A federal jury on Monday (June 13) awarded a Black Columbus, Ohio police officer only $2 in a 2018 civil rights lawsuit over the police department’s racial discrimination and retaliation against her.
But apparently, it wasn’t about the money because Lt. Melissa McFadden is pleased with the award, her lawyer explained to The Columbus Dispatch.
"It was more about the principle than money. She feels like really she won," McFadden’s attorney, John Marshall, told the newspaper.
McFadden, who has alleged widespread racism on the police force, filed the lawsuit after she was reassigned in 2017 to the department’s property room because of a federal equal employment opportunity complaint (EEOC) against her. The complaint alleged that McFadden created a hostile work environment and was racially biased for inflating the performance evaluation of a Black sergeant.
Working in the property room involved physical labor that caused McFadden to suffer an injury, her lawsuit said. The lawsuit alleged that other officers who had similar EEOC complaints didn’t receive similar punishment.
An internal investigation of McFadden recommended her termination, accusing her of fostering a “Black militancy mindset” and an “us-versus-them” attitude in favoring Black officers over white officers. But the city’s public safety director declined to fire McFadden because the Internal investigation failed to meet its burden of proof.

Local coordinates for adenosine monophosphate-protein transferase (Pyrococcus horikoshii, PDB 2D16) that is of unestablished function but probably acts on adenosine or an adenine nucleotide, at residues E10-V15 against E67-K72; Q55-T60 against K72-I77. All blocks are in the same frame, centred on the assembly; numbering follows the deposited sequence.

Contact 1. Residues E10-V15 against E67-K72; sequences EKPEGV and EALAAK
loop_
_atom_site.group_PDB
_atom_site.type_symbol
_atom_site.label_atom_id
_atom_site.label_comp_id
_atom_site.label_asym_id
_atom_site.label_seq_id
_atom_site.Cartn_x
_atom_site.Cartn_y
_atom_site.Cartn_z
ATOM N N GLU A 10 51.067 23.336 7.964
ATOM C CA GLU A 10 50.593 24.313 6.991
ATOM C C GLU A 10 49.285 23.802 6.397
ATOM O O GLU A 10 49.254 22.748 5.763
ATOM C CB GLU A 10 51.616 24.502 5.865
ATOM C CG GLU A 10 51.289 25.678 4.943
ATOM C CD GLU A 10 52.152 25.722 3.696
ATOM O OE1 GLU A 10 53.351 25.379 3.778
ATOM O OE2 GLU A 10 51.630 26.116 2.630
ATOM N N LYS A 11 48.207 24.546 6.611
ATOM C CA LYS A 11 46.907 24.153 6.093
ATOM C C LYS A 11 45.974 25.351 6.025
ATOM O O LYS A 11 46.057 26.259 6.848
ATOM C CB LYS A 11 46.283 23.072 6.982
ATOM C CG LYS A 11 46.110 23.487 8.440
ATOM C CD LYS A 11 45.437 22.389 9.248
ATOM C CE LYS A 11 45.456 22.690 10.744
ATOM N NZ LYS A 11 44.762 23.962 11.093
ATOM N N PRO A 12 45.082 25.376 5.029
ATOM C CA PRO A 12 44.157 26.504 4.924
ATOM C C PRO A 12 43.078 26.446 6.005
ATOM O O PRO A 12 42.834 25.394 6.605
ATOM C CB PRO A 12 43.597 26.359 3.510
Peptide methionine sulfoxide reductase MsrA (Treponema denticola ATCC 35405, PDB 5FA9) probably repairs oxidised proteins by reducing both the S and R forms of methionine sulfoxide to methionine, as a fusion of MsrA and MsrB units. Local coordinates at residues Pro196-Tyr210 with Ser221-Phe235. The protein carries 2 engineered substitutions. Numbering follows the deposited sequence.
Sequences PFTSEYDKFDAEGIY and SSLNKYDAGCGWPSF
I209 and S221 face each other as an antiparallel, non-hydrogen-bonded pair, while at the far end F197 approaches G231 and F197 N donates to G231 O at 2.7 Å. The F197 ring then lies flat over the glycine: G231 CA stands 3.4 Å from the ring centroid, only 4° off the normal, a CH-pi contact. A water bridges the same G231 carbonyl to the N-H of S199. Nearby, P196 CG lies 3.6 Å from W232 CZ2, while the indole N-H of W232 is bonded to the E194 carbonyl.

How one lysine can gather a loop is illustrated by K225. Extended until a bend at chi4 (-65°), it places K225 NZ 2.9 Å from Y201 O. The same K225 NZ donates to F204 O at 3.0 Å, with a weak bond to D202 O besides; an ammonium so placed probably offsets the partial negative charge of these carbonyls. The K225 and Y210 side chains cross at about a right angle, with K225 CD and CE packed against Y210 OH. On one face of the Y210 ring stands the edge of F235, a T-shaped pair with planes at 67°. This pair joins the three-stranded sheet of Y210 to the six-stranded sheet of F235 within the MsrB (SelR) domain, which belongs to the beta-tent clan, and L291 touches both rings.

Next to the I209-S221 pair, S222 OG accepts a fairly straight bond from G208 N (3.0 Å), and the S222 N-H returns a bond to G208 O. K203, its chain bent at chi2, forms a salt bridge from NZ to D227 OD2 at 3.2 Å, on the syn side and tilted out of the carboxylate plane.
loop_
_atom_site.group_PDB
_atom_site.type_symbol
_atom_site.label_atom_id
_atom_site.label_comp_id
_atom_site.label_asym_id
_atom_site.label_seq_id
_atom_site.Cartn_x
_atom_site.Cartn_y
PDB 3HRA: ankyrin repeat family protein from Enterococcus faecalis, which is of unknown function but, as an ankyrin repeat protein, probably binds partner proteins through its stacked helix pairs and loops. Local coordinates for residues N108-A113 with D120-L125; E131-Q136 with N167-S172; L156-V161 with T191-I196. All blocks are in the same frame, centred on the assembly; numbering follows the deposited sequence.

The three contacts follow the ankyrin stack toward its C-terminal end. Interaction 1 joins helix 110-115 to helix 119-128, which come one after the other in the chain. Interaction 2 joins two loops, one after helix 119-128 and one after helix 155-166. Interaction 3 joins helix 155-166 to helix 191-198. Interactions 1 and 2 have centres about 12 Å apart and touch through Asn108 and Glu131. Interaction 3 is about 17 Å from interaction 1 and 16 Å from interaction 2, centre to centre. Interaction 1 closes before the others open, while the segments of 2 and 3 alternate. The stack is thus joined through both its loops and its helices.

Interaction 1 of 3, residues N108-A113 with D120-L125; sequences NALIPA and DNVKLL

She accused the department of retaliation in her lawsuit and in 2020 self-published a book, titled Walking the Thin Black Line, about the racism she experiences in the police force.
The introduction reads, “There is one voice missing in our national outrage over police brutality: the Black officer. They walk a thin black line every time they put on their uniform. A tightrope, really. On one side is the Black community they strive to serve and protect from unjust treatment. On the other, a racist institution where they experience ongoing discrimination themselves. Retaliation is swift when they dare to expose the motivation or execution of the many tactics used to brutalize citizens and intimidate minority officers.”
McFadden’s attorney said she’s still working for the police department in the officer wellness bureau and expects a promotion to commander.
After winning her lawsuit against the city, she plans to ask federal Judge Edmund Sargus to order city officials to pay her legal fees. McFadden also wants her personnel file expunged and the department barred from using prior disciplinary measures against her in the future.
Additionally, she wants the judge to order the police department to isssue "a communication to all CDP officers that the discrimination and retaliation are regretted and CDP looks forward to many more years of Lt. McFadden’s contribution to its mission," Marshall said.
In a statement to The Dispatch, Columbus City Attorney Zach Klein’s officer said, "The City Attorney’s office takes seriously any allegations of retaliation and discrimination by city employers. We thank the judge and jury for taking the time necessary to understand, deliberate and decide this case. We respect their decision."